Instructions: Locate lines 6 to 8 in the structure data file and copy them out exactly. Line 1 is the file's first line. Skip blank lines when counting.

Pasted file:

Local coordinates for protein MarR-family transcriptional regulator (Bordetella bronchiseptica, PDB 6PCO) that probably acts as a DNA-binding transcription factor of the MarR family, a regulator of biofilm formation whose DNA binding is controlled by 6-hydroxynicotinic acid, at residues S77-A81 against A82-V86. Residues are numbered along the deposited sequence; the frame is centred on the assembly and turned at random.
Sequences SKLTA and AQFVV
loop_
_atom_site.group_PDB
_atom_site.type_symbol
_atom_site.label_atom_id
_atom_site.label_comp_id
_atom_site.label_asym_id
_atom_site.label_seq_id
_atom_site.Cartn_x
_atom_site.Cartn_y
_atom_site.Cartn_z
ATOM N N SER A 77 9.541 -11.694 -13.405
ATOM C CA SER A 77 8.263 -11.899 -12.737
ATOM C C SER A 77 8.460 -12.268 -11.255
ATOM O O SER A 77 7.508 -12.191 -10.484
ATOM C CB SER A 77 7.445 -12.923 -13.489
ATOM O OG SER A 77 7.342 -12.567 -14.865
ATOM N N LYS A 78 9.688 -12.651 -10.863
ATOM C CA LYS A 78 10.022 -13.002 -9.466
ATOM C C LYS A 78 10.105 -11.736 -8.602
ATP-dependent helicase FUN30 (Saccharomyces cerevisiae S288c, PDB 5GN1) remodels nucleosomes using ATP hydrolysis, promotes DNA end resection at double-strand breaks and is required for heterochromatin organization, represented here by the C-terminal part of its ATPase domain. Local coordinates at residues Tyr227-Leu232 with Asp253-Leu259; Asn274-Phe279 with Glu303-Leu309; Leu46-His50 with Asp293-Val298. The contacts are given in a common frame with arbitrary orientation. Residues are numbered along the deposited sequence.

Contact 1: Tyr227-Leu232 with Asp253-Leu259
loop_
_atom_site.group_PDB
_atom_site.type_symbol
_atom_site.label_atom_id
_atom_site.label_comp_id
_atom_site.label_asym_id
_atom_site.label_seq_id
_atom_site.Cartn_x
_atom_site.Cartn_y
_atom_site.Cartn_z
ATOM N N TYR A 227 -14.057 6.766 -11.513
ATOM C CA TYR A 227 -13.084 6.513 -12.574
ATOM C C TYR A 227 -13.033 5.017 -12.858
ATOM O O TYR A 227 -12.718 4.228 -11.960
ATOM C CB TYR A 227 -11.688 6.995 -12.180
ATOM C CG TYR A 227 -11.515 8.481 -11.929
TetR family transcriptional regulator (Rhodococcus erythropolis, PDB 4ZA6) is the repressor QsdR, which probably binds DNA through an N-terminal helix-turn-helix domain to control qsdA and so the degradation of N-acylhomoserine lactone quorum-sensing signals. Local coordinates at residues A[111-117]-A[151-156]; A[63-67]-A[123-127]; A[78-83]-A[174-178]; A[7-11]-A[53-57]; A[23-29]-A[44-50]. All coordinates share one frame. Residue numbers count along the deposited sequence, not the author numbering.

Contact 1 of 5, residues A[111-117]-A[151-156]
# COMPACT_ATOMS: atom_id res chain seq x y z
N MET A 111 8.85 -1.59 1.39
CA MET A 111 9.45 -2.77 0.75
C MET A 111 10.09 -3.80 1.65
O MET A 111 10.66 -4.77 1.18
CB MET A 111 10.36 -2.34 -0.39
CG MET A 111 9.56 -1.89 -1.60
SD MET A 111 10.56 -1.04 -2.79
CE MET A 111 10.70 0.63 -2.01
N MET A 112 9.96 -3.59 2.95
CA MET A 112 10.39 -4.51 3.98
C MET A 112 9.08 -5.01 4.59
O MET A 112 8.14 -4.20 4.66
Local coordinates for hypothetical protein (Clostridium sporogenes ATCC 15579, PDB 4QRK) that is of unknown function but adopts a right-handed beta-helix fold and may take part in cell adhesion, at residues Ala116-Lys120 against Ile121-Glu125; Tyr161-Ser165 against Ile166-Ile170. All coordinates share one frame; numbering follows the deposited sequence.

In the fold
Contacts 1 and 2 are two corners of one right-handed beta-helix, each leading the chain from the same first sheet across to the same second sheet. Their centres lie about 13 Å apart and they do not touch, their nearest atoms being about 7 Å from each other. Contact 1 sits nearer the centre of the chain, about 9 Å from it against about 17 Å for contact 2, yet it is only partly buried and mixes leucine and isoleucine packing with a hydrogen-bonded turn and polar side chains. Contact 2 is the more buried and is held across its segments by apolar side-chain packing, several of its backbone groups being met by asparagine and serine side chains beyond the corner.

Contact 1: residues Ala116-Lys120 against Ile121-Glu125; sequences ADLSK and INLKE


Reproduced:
_atom_site.label_atom_id
_atom_site.label_comp_id
_atom_site.label_asym_id